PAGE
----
IE 11 is not supported. For an optimal experience visit our site on another browser.

Court topples Uganda's anti-gay law

Uganda’s Constitutional Court has nullified an anti-gay law that carried, among other penalties, life imprisonment for so-called “aggravated homosexuality.”
Gay couple Kelly and Jonathan walk through a cricket pitch in Kampala, Uganda.
Gay couple Kelly and Jonathan walk through a cricket pitch in Kampala, Uganda.

Uganda’s Constitutional Court has nullified a draconian anti-gay law that carried, among other penalties, life-long prison sentences for so-called “aggravated homosexuality.”

In a decision Friday from a panel of five judges, the court found Uganda’s recently-enacted Anti-Homosexuality Act “null and void” because it was passed without a quorum of the necessary one-third members of parliament present. Ugandan officials have not yet announced a decision on whether they’ll appeal the ruling to the nation’s Supreme Court.

The challenge to the law was brought by 10 petitioners, according to the BBC, including academics, journalists, MPs, and human rights activists. In a statement, Human Rights First’s Shawn Gaylord congratulated the petitioners and said he was “deeply impressed” with their hard work and dedication.

“A ruling at this level represents an historic moment in the fight for the rights of LGBT people in Uganda, and we hope it will serve as an example for other countries in Africa and worldwide,” said Gaylord. “As the law is invalidated, we urge the Obama Administration to stay in close contact with the Ugandan government and civil society leaders to develop a plan for rolling back the sanctions it recently imposed as appropriate.”

Homosexuality had been illegal in Uganda for decades under a colonial-era statute, known as the Penal Code Act. The newer law, signed in February by Ugandan President Yoweri Museveni, went further by implementing life-long prison sentences for entering into a same-sex marriage or engaging in so-called “aggravated homosexuality” – which includes having sex with a minor, while HIV-positive, or even just repeatedly with a person of the same gender.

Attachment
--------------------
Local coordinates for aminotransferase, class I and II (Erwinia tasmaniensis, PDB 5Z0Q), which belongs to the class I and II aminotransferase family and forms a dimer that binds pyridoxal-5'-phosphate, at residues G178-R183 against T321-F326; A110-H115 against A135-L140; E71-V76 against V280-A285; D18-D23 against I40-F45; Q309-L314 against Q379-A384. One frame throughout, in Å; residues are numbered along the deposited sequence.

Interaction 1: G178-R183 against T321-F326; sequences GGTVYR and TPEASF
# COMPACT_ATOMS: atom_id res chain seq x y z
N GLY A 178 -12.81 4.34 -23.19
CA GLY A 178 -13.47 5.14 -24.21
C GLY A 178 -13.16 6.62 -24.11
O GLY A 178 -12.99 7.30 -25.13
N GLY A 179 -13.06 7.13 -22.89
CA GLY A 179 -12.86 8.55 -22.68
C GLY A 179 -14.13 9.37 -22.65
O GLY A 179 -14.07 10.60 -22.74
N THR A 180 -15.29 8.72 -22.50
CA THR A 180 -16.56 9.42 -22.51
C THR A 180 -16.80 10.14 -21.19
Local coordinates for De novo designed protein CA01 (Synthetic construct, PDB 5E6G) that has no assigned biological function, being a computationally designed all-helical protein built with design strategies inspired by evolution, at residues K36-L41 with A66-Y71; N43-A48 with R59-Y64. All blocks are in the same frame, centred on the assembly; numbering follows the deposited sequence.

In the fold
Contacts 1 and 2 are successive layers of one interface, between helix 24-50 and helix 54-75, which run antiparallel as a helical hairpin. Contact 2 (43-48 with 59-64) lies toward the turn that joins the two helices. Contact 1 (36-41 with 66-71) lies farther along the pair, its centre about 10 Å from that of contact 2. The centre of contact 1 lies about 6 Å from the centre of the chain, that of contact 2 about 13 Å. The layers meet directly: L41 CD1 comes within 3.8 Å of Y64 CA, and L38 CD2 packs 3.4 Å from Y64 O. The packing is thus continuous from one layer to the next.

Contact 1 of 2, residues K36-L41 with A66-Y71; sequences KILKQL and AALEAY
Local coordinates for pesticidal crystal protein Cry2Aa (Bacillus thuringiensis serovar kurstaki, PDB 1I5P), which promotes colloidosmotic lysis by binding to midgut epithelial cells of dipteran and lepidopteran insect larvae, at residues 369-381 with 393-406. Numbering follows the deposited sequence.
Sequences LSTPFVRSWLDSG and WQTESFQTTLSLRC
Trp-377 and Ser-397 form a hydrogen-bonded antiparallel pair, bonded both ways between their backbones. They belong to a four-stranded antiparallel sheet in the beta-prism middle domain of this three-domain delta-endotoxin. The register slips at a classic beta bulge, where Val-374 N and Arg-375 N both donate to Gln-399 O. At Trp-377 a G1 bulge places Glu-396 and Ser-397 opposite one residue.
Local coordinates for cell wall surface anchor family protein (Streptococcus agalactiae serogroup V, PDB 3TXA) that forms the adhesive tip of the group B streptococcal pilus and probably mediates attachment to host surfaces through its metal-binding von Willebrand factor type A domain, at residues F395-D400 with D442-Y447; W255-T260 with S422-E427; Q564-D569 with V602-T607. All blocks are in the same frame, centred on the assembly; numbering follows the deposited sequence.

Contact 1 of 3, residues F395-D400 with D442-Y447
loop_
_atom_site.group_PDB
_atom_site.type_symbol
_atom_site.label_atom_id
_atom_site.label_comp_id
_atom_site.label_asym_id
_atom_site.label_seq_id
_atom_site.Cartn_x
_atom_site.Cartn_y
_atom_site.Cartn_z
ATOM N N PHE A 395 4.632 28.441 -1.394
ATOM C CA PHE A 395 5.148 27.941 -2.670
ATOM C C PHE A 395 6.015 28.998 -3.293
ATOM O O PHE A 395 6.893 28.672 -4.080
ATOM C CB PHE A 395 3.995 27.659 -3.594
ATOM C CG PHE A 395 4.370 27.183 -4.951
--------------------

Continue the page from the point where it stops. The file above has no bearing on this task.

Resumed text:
No one has yet been tried under the Anti-Homosexuality Act, and earlier charges against gay individuals had been dropped due a lack of evidence. But following the new law’s passage, prosecutors pursued a case against two Ugandans under the older Penal Code Act, scheduling a trial that would be the first for having gay sex in the country’s history. That trial has since been postponed, but human rights activists saw the case as a symptom of Uganda’s worsening climate for LGBT individuals.

Another symptom -- increased violence. According to a report issued by Sexual Minorities Uganda (SMUG,) incidents of anti-LGBT attacks have spiked in the country since the new law’s passage. Within four months, there were 162 cases of violence and discrimination documented, causing a number of LGBT Ugandans to flee the country.

President Obama has called the Anti-Homosexuality Act “a step backward,” while Secretary of State John Kerry likened it to anti-Semitic legislation in Nazi Germany. In June, the U.S. imposed sanctions against Uganda, including funding cuts and travel restrictions on state officials who were linked to human rights abuses. Denmark, Norway, the Netherlands, and Sweden have also cut aid to the East African nation.

The decision to nullify Uganda’s Anti-Homosexuality Act comes ahead of the U.S.-Africa Leaders Summit, where nearly 50 African heads of state and government will gather in Washington, D.C. next week. Both President Museveni, and Nigeria’s President Goodluck Jonathan, who signed a similar anti-gay measure in January, received an invitation to attend. Human rights activists are pushing for President Obama to use the opportunity to address the issue of anti-gay discrimination.